MARCH 30, 2017 THE GREATEST OF ALL TIME
Theres a veteran statistician who has worked all 32 title games of the Colonial Athletic Association mens basketball tournament. In fact, his record goes back even further, because he and I worked that championship before it was even called the CAA.
In 1985, as I noted here, I traveled to Williamsburg, Virginia, to operate the graphics machine for the three-day ECAC South tournament. Regional network Home Team Sports televised all seven games live. My only assistance came from Marty Aronoff at courtside. The Penn State alumnus provided statistics to the announcers and, via headset, to me in the TV truck.
MARCH 27, 2017 THINGS THAT ARE FREE
The fragment came to the forefront of my mind when on a satellite radio channel I heard a recording of Jo singing an old standard. The lyrics by Buddy DeSylva and Lew Brown proclaim The moon belongs to everyone and then go on to list other boons for which we need not pay: stars, flowers, robins, sunbeams. Last but most important: love.
MARCH 23, 2017 THIS COULD BE THE START
First, however, it leads off with a still from a 1958 telecast with Steve Allen. Mark Evanier recently posted the actual 1958 video. Some of his readers later corrected his description of it; although the musical number did start in Studio 1, it actually ended in Studio 4.
Others claimed it was televised with a big bulky color camera, quite a feat. However, I dont think so. During the number, a light shines into the lens and the picture partially blacks out an overcorrection that was typical of the black-and-white image orthicon cameras of the day. Im sticking with my recollection that a more manageable black-and-white camera was used and the start of Dinah Shores color didnt come until after the station break.
But we all agree the audio is a pre-recorded track (even including smatterings of canned applause from about a dozen people) until the Studio 4 live mics are opened in the final second of Evaniers clip, which you can see here.
None of us is in perfect health. The human body is very complex, and by the laws of probability, the odds are overwhelming that some component is not functioning at peak efficiency.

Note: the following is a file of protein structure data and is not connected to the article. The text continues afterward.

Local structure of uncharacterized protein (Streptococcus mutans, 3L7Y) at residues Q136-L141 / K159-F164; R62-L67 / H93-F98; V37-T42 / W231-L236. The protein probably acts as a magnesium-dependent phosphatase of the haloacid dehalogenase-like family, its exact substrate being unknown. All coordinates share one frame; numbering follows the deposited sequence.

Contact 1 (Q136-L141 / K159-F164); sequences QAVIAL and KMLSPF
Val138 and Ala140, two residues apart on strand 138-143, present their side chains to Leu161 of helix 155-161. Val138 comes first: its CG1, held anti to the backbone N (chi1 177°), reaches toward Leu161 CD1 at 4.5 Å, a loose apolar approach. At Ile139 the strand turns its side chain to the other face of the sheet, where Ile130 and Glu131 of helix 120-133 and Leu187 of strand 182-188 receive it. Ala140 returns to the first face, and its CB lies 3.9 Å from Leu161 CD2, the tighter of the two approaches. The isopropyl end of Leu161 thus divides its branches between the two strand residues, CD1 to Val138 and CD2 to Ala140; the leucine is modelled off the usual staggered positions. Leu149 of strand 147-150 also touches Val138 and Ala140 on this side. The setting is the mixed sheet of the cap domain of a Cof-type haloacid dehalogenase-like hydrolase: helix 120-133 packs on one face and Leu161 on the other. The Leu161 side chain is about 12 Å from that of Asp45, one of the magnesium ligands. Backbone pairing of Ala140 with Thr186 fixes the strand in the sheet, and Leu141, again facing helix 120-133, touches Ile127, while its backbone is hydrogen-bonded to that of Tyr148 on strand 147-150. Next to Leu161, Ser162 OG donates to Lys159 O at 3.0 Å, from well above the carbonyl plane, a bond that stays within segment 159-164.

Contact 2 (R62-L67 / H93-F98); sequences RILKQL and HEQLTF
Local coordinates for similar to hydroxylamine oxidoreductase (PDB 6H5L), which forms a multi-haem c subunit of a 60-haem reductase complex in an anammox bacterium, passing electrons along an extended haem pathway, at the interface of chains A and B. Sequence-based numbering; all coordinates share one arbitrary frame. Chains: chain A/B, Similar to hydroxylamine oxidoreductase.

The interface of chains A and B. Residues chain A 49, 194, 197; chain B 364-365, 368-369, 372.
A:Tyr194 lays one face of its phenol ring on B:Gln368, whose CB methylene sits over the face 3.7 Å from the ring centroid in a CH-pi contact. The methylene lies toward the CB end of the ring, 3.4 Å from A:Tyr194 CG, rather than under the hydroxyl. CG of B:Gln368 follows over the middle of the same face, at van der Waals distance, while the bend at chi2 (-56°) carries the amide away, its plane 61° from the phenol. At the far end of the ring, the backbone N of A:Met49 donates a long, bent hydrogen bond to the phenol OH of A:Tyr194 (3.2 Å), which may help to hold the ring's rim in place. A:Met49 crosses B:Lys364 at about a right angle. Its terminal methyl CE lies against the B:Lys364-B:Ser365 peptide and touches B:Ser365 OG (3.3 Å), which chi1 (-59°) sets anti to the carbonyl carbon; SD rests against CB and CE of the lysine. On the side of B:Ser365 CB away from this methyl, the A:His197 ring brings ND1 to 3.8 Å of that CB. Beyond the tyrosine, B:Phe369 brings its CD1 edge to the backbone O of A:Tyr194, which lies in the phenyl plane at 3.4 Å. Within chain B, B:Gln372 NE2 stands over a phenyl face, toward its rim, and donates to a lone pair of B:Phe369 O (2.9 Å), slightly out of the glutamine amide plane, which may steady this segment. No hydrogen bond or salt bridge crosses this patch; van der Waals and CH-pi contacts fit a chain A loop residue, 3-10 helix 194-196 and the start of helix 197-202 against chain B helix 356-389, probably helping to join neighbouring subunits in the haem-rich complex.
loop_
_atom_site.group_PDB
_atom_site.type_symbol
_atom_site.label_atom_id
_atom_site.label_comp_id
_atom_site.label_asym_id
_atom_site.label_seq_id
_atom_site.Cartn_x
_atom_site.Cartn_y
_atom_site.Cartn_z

The same applies to the human mind. Back in high school, I famously remarked, "There's a little bit of insanity in everybody."
Scott Adams, who draws the Dilbert cartoon, agrees. Four months ago in his Dilbert Blog, he wrote about the angry responses he'd received to a recent series of cartoons about a "mildly retarded consultant." Excerpts:
MARCH 17, 2017 IRISH DAY
For years, she writes, Ive been wanting to put together care kits to hand out to homeless folks in my city of Nashville, Tennessee. It's a concern of mine that people who are no different in many ways than my own friends and family, who've known love and laughter, find themselves being dealt misfortune both emotionally and physically.
Her distaste for affluent Christian televangelist Joel Osteen finally spurred her to action. Hes in town tonight peddling his latest book of prosperity gospel from a comfy chair in Barnes & Noble, and will soon go home to his mansion with three elevators.
So Tracey launched a GoFundMe campaign ending on her December 10 birthday, to turn a gift to me into a gift to others who have needs greater than mine ... our brothers and sisters who are spending the holidays on the streets of Nashville. Let them know that they're more than in our thoughts we're literally reaching out to give them, ever so modestly, a few creature comforts that may brighten their mood and give them temporary relief.
For the NCAA Mens Basketball Tournament, 68 teams have been named to fill 64 slots. That means that four teams must be eliminated before the tournament proper gets under way, so First Four games are being played last night and tonight.
One would think that, in each of the four regions, the selection committee would name a #16a and a #16b and then match them in a First Four game to decide which of the two should actually get that regions #16 seed.
This year, it does work that way in the East and Midwest. But the other two First Four games are between teams seeded #11a and #11b. Why? Why should a #11 seed have to suffer the indignity of going to Dayton to play itself in?
The overall seeding of the 68 teams looks like this. Automatic bids go to 32 champions of conference tournaments (in gold), and then the committee invites 36 other teams it deems worthy (in white).
Apparently the NCAA doesnt mind eliminating two conference champions before the real tournament even begins, but eliminating four would be too much.
My fellow Pittsburghers, our long civic nightmare is over.